Hedwig O’Hara

Still Beautiful

I saw a live production of Hedwig and the Angry Inch a few weekends ago.  If you’ve never seen the movie, you really should because it’s amazing.  Since I posted my review of the stage show on teh internetz in a somewhat official capacity, I couldn’t really delve into how much Hedwig’s story really means to me on a personal level because it would have devolved into emotional dribble.  But here I can do whatever the hell I want, so HA.  The review I wrote is pasted at the bottom.

When I first saw Hedwig in college at a midnight movie theater (said everyone who’s ever seen the movie), I pretty much became instantly obsessed.  I love Hedwig.  I feel her.  I know her in my core.  I’ve really had to overcome my shyness at admitting to be the soul sister of a transsexual woman who was coerced into having a sex change operation that was completely botched, especially considering I am a heterosexual ciswoman.  But my GOD, I gaze into John Cameron Mitchell’s wet, aching blue eyes on screen and, as the poetic lyric goes, I could tell by her expression that the pain down in her soul was the same as the one down in mine.

To be honest, in my projected imaginary mirrorland, I like to think of myself as a mixture of:


The glorious Hedwig



The equally glorious Scarlett

There is something about Scarlett’s spoiled and impetuous (and, dare I say, feminist) nature that just charms the hell out of me.  And I completely empathize with what it’s like to chase after the dream of Ashley only to find that he’s a total wiener. (Side note: Yes, I am aware that the novel Gone with the Wind is sentimentally racist.  The film, which thankfully cut a lot of that out, did give Hattie McDaniels a chance to win her well-deserved Oscar, so I’d like to think it helped pay back at least a little karma.)

Anyway, back to Hedwig. I realize that I have not undergone anything tremendously horrific as, say, having my sexual organs permanently disfigured, but I recognize the fear of loneliness and pain of being rejected.  I thought I found my soulmate in every poor sap I ever dated.  If there was a book on my dating life before M Fox, the title would either be You Probably Should Have Joined a Nunnery, subtitled At Least Jesus Would Love You  or Sex Doesn’t Equal Love, You Freaking Idiot. (Spoiler: I am the freaking idiot.)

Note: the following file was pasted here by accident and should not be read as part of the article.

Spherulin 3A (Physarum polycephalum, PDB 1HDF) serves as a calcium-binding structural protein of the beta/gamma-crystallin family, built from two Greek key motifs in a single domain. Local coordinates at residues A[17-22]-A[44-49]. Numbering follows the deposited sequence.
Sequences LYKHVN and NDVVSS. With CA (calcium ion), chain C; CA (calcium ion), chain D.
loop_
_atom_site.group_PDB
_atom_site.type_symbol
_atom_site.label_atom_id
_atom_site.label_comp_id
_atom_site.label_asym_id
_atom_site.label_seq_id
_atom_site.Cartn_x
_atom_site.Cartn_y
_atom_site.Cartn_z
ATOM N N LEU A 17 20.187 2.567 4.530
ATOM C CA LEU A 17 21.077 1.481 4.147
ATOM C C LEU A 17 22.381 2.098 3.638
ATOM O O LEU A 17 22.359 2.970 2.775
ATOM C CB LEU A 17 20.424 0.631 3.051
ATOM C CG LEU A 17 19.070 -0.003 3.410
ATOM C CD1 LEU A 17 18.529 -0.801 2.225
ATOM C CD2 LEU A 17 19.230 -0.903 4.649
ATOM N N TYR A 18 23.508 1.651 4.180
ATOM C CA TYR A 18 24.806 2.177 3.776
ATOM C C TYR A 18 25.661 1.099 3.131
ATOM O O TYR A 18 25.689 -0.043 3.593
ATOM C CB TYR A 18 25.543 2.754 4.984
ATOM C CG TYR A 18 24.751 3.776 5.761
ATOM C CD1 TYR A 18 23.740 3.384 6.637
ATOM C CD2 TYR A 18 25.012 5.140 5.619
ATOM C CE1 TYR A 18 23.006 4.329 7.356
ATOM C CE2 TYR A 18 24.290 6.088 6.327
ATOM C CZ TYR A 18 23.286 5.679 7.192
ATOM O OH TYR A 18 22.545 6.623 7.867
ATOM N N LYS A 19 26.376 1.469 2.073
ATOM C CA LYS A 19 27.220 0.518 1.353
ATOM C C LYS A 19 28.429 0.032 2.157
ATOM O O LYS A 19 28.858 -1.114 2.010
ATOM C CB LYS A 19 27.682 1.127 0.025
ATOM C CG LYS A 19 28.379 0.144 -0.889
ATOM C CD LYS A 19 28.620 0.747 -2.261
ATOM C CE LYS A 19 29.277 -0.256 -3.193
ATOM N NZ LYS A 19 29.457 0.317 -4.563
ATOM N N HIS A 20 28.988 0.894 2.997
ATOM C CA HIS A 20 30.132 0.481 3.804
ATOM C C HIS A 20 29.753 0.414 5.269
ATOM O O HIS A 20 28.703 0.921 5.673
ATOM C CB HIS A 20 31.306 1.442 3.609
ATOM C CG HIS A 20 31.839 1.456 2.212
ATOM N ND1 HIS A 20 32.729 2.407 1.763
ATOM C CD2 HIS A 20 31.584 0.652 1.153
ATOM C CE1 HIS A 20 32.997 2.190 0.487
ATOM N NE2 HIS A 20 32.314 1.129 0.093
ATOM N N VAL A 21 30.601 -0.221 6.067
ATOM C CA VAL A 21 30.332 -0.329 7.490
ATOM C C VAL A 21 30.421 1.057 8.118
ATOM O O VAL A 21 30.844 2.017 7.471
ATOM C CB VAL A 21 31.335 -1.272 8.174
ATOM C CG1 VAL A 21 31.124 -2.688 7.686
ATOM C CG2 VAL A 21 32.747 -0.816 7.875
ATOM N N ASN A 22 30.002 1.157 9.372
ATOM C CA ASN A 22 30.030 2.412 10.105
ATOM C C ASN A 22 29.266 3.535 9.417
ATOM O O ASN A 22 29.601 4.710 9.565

Aside from the love story, more poignantly, Hedwig is the symbol of what it’s like to feel like you were born into the wrong body.  My sexual orientation is pretty well-protected in the current manifestation of society, but I’ve hated my body since I could recognize that pop culture hated my body.  I have thought I was fat since I was eight.  I’ve been called every shitty fat name cruel kids can think of.  Whale Woman or Earthquake Girl were particular favorites in the 7th grade.  All I can say is thank God we didn’t have Facebook when I was a kid because when I read these studies on cyberbullying, I just know in the pit of my stomach that I would have been a victim.

I look at art from Bouguereau and Rubens and I think I could have been a model hundreds of years ago.  But by today’s standards I’m fat.  I used to lament endlessly about it, wishing I could have been born with a modern body.  I’ve starved and run and biked and dieted and eaten more cabbage soup than a non-Irish peasant should ever have to eat.  Songs like “Big Girls You Are Beautiful” and “Fat Bottom Girls” can only make you laugh and feel good about yourself for the length of the song.  I’m pretty sure I watched Titanic three times in the theatre so that I could watch Kate Winslet and marvel at how they allowed a curvy woman to be successful and beautiful and naked.  She was a beacon for me in junior high.

And Hedwig is a beacon because she too dares to be beautiful and powerful and talented in the face of rejection and public shaming. Hedwig is loud, angry, and funny.  She is in pain, but she is not without hope.  And you can’t tear her down!  She also writes a damn good song.  So while I feel like Hedwig as a queer icon is not necessarily why I relate to her, I still got her back and I’d like to think that she has mine.  I’m way more comfortable in my own skin than I used to be, though like everyone I have moments of crippling doubt and self-loathing, but it’s helpful to have people, fictional or otherwise, that help you through.  Hedwig is one of those for me.

My favorite lyrics from the show:

“I look back on where I’m from

Look at the woman I’ve become

And the strangest things seem

Suddenly routine.”

-“Wig in a Box”

“The fates are vicious and they’re cruel

You’ve learned too late you’ve used two wishes like a fool

And then you’re someone you are not

And Junction City ain’t the spot

Remember Mrs. Lot and when she turned around?

And when you’ve got no other choice

You know you can follow my voice

Through the dark turns and noise

Of this wicked little town.”